There are eight rivers in Maine that are federally recognized as having distinct populations of Atlantic salmon, from the Sheepscot River in the Midcoast, to the Denny’s Down East River.
But once salmon spawned even further north in Aroostook County, and the Houlton Band of Maliseet Indians is trying to bring them back by restoring not just a river, but an entire watershed.
The Meduxnekeag River flows east from its headwaters into a lake in southern Aroostook County, passing through woodland and farmland, and the town of Houlton, then turning north through the tribal lands of the Houlton Band of the Maliseet Indians.
Looking downstream from a bridge spanning the river just north of the tribal lands, Sharri Venno, the tribe’s environmental planner, notes that there are no obvious boulders or fallen obstacles, and the channel is wide and shallow. He says it wasn’t always like that. The river has changed dramatically over the past 150 years, due to logging operations.
“They removed a lot of structure, a lot of complexity,” says Venno. “So the river no longer behaves as it normally would. It flows much faster, it is much shallower, it is much wider than it would otherwise be. If all that structure had stayed in place, it would be a different river.”
The loss of structure, says Venno, is one reason the river is no longer the optimal habitat for salmon. But John Burrows of the Atlantic Salmon Federation says there’s an even bigger barrier: a dam built in 1968.
“The Mactaquac Dam, and it’s a huge hydroelectric dam, is the first dam on St. John, just upstream from Fredericton,” says Burrows. “And this is the biggest problem preventing the recovery of Atlantic salmon, as well as the restoration of a variety of other native fish species in the middle and upper St. John systems.
Burrows says a capture and trucking operation allows a handful of salmon to pass the dam, and some have even successfully spawned recently on a tributary of the Meduxnekeag just across the border in Canada. But as long as the dam remains, it will be a huge obstacle to salmon restoration in northern Maine
“Historically, we would have had tens of thousands of adult salmon returning to the St. John’s tributaries in northern Maine,” says Burrows. “At this point, we might have a small handful of adults coming back there every year. So that’s a fraction of a percent of what we had historically.”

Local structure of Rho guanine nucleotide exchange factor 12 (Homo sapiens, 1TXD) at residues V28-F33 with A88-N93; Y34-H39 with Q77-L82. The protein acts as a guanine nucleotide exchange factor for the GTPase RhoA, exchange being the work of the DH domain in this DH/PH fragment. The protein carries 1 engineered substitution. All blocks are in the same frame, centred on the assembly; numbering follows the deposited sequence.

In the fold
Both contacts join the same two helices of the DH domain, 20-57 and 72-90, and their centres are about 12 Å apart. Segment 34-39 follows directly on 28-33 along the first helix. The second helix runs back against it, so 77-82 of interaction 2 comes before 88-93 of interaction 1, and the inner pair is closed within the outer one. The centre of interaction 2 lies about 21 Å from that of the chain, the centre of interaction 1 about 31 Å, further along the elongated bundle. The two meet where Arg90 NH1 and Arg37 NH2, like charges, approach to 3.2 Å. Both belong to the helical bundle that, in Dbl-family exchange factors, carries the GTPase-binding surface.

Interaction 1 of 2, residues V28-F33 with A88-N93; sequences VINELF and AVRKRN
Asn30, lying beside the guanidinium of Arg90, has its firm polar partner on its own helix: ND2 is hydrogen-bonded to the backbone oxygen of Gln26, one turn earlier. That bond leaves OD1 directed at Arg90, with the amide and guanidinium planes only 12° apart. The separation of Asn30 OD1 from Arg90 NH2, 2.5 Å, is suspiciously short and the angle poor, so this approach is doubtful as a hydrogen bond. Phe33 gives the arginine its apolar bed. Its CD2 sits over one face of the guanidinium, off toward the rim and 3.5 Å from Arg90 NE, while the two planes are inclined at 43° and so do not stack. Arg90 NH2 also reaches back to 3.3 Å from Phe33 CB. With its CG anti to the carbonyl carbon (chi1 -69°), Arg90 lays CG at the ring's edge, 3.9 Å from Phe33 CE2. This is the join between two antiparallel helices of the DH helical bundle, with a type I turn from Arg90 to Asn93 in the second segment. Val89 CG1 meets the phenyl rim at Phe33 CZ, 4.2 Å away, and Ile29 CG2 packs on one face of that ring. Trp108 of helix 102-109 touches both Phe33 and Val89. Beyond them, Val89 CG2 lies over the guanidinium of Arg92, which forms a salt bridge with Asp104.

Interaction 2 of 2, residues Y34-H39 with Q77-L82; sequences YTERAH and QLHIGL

But that hasn’t stopped the Maliseets from returning Meduxnekeag to a more natural state that is better suited to salmon and other native species.
Looking upstream from the bridge, Sharri Venno points to a section that has been painstakingly restored, with help from the U.S. Fish and Wildlife Service, the state of Maine, and other partners. The placement of the boulders, she says, changed the flow of the river.
“You see dozens of boulders scattered around the river channel. Create guns, recreate pools as the water flows downstream, create surfaces for insects, amphibians, reptiles and birds, “says Venno.” And create roughness in the channel, which slows down storm flows. “
Venno says this section of the river is now better oxygenated and cooler, which is increasingly important as temperatures warm with climate change.
The tribe also worked with its partners to improve the habitat on the river’s tolls. They recently removed a ruined culvert on Moose Brook, a key tributary, and replaced it with a bridge, allowing fish to swim freely upstream and downstream. The cooler waters of the tributaries serve as a refuge for the river’s native brook trout.
In time, the tribe hopes all these efforts will make the habitat suitable for Atlantic salmon. Clarissa Sabattis is the leader of the Houlton gang of Maliseet Indians. She says that her people gave her their name to the river and she uses a word Maliseet to describe their relationship with the river.
“Meduxnneke-we-ag,” says Sabattis. “This really speaks to us, to this position and to the fact that we are the people of this area.”
Chief Sabattis says salmon, like eagles, are sacred to the tribe.
“Traditionally, salmon crossed this watershed, and that’s not something we see anymore,” says Sabattis. “And it’s really important for us to restore that natural habitat so that we can hopefully bring them back home.”
In nearly a decade, the tribe and its partners have restored nearly four miles on the main river branch near the tribal lands and two miles on the north branch of the river. But looking at the river, Venno recognizes how much work remains on the 426-square-mile watershed of the river in Maine.
“We need to restore the entire watershed to achieve the goals we have to restore salmon to our stretch of reserved waters,” says Venno. “We have to repair the entire watershed. This is the only way to do it.”
This story is a New England News Collaborative production. It was originally published by Maine Public.